Fight diabetes with dark chocolate: Compounds in cocoa found to help cells release more insulin


A study has discovered that specific compounds found in dark chocolate (particularly its cocoa content) can help fight diabetes. These compounds, known as epicatechin monomers, can aid the body release more insulin and respond to increased blood glucose better. The body needs the insulin hormone to control glucose, which is the blood sugar, that goes beyond the healthy levels in diabetes. The study, which was published in the Journal of Nutritional Biochemistry, discovered that beta cells perform better and become stronger when epicatechin monomers in the body are increased.

The study was a collaboration between researchers from the Brigham Young University (BYU) and Virginia Tech and was funded, in part, by the Diabetes Action Research and Education Foundation and the American Diabetes Association. Researchers at Virginia Tech first carried out the experiment by feeding the cocoa compound to rats on a high-fat diet. The results showed that when the compound was added to the high-fat diet, it reduced the level of obesity in the animals. Moreover, it enhanced their ability to react to the increased blood sugar levels.

After that, the BYU team analyzed the results at the beta-cell level. They found that the epicatechin monomers found in cocoa improved the ability of beta cells to release insulin.

“What happens is it’s protecting the cells, it’s increasing their ability to deal with oxidative stress. The epicatechin monomers are making the mitochondria in the beta cells stronger, which produces more ATP (a cell’s energy source), which then results in more insulin being released,” author of the study Jeffery Tessem, assistant professor of nutrition and dietetics and food science at BYU, explained.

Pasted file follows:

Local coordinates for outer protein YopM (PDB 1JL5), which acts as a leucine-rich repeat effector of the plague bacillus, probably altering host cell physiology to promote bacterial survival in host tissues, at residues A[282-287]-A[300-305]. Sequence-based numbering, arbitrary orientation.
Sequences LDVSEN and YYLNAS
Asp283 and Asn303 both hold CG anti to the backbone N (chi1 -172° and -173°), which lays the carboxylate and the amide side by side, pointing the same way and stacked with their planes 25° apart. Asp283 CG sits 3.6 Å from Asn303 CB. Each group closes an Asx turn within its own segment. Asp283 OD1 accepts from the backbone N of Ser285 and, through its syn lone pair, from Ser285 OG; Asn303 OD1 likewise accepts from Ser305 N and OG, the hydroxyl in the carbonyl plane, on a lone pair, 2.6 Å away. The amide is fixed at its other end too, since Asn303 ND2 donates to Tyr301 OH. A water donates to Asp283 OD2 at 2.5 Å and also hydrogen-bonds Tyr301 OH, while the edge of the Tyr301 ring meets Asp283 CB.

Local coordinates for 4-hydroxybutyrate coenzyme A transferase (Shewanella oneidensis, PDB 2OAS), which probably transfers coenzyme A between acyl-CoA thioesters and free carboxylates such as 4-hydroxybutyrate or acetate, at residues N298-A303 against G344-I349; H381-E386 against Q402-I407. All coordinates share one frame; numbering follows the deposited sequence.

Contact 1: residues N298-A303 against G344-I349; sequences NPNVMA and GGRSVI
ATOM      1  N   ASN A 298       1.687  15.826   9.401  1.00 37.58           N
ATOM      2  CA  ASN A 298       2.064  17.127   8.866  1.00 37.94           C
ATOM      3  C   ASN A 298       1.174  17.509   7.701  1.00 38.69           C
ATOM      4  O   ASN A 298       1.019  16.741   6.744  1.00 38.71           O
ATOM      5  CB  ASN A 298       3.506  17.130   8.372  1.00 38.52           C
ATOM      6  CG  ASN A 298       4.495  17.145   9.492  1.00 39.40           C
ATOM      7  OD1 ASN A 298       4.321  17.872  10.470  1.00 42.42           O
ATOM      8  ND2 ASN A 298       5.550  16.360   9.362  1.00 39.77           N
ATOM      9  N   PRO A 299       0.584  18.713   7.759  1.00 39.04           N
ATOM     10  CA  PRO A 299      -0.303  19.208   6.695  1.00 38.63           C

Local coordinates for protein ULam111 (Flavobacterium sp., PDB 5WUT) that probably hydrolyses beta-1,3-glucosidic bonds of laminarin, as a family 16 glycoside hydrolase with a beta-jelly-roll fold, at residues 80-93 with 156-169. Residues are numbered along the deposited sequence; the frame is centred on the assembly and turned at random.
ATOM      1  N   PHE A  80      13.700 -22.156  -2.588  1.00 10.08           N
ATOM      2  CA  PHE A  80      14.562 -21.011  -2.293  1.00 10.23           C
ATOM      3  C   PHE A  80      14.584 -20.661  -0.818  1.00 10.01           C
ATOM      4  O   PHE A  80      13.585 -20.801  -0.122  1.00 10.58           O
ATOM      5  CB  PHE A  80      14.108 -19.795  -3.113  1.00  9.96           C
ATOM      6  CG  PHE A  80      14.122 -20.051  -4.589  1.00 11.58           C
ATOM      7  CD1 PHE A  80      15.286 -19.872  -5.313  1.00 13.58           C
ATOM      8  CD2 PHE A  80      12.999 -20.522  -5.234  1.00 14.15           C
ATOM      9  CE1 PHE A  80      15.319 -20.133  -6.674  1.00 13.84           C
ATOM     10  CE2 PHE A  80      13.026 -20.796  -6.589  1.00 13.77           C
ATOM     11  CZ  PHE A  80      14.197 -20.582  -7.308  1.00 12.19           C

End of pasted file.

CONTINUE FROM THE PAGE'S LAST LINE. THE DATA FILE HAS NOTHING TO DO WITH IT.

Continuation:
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However, Tessem said that the compounds will only work if a lot of cocoa is consumed and if it is taken without sugar. Tessem and his team are working on discovering ways to separate the compound out of cocoa, reproduce it, and then use it as a possible cure for current diabetes patients.

“These results will help us get closer to using these compounds more effectively in foods or supplements to maintain normal blood glucose control and potentially even delay or prevent the onset of Type 2 diabetes,” said Andrew Neilson of Virginia Tech, co-author of the study.

Fast facts on diabetes

Diabetes is a chronic disease that develops when the pancreas does not make enough insulin or when the body cannot efficiently manage the insulin it makes. Blood glucose, also known as blood sugar, is the main source of energy and comes from the food consumed. According to the records of the World Health Organization (WHO), there were 422 million people in 2014 who suffered from diabetes, which was a drastic increase from 108 million people in 2011. Moreover, approximately 1.6 million deaths were directly caused by diabetes in 2015, and the WHO projects that the disease will be the seventh major cause of death by 2030.

There are several ways on how the development of the disease can be prevented, as suggested by the WHO. One of these ways is to reach and maintain a healthy body weight. Moreover, exercising regularly is important to prevent diabetes. Another way is to eat a healthy diet and refrain from consuming too much sugar and saturated fats. Lastly, the WHO recommends to refrain from smoking.

Read more studies on diabetes, its treatment, and prevention at DiabetesScienceNews.com.

Sources include:

News.BYU.edu

WHO.int



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